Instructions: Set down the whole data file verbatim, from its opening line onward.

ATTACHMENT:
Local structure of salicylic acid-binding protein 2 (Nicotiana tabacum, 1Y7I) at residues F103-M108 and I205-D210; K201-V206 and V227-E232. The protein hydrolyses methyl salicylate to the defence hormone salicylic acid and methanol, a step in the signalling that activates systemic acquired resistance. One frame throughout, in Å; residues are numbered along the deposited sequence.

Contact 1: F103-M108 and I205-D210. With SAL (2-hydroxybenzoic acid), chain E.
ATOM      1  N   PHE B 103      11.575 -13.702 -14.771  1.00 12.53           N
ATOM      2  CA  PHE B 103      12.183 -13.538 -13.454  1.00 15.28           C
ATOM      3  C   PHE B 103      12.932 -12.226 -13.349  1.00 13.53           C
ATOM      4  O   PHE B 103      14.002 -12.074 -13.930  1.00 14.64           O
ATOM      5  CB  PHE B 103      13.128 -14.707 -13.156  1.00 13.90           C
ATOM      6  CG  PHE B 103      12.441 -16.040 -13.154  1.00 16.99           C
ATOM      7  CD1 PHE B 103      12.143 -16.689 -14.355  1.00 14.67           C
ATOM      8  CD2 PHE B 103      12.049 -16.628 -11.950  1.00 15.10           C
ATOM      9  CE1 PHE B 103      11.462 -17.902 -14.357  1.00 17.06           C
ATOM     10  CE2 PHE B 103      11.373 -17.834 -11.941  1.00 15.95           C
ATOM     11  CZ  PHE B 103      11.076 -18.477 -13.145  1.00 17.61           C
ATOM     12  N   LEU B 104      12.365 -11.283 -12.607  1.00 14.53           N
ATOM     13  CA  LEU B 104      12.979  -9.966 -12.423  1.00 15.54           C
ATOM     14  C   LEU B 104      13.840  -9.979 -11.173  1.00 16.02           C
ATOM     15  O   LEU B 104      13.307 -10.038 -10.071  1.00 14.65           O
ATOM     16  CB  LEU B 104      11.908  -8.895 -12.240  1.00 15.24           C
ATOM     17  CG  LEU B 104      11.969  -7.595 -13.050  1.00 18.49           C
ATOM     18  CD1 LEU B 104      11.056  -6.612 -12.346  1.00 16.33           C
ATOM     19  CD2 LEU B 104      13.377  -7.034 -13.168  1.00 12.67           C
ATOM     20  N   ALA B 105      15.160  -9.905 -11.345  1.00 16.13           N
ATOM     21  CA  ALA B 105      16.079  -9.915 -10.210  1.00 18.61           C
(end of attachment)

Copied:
Local structure of salicylic acid-binding protein 2 (Nicotiana tabacum, 1Y7I) at residues F103-M108 and I205-D210; K201-V206 and V227-E232. The protein hydrolyses methyl salicylate to the defence hormone salicylic acid and methanol, a step in the signalling that activates systemic acquired resistance. One frame throughout, in Å; residues are numbered along the deposited sequence.

Contact 1: F103-M108 and I205-D210. With SAL (2-hydroxybenzoic acid), chain E.
ATOM      1  N   PHE B 103      11.575 -13.702 -14.771  1.00 12.53           N
ATOM      2  CA  PHE B 103      12.183 -13.538 -13.454  1.00 15.28           C
ATOM      3  C   PHE B 103      12.932 -12.226 -13.349  1.00 13.53           C
ATOM      4  O   PHE B 103      14.002 -12.074 -13.930  1.00 14.64           O
ATOM      5  CB  PHE B 103      13.128 -14.707 -13.156  1.00 13.90           C
ATOM      6  CG  PHE B 103      12.441 -16.040 -13.154  1.00 16.99           C
ATOM      7  CD1 PHE B 103      12.143 -16.689 -14.355  1.00 14.67           C
ATOM      8  CD2 PHE B 103      12.049 -16.628 -11.950  1.00 15.10           C
ATOM      9  CE1 PHE B 103      11.462 -17.902 -14.357  1.00 17.06           C
ATOM     10  CE2 PHE B 103      11.373 -17.834 -11.941  1.00 15.95           C
ATOM     11  CZ  PHE B 103      11.076 -18.477 -13.145  1.00 17.61           C
ATOM     12  N   LEU B 104      12.365 -11.283 -12.607  1.00 14.53           N
ATOM     13  CA  LEU B 104      12.979  -9.966 -12.423  1.00 15.54           C
ATOM     14  C   LEU B 104      13.840  -9.979 -11.173  1.00 16.02           C
ATOM     15  O   LEU B 104      13.307 -10.038 -10.071  1.00 14.65           O
ATOM     16  CB  LEU B 104      11.908  -8.895 -12.240  1.00 15.24           C
ATOM     17  CG  LEU B 104      11.969  -7.595 -13.050  1.00 18.49           C
ATOM     18  CD1 LEU B 104      11.056  -6.612 -12.346  1.00 16.33           C
ATOM     19  CD2 LEU B 104      13.377  -7.034 -13.168  1.00 12.67           C
ATOM     20  N   ALA B 105      15.160  -9.905 -11.345  1.00 16.13           N
ATOM     21  CA  ALA B 105      16.079  -9.915 -10.210  1.00 18.61           C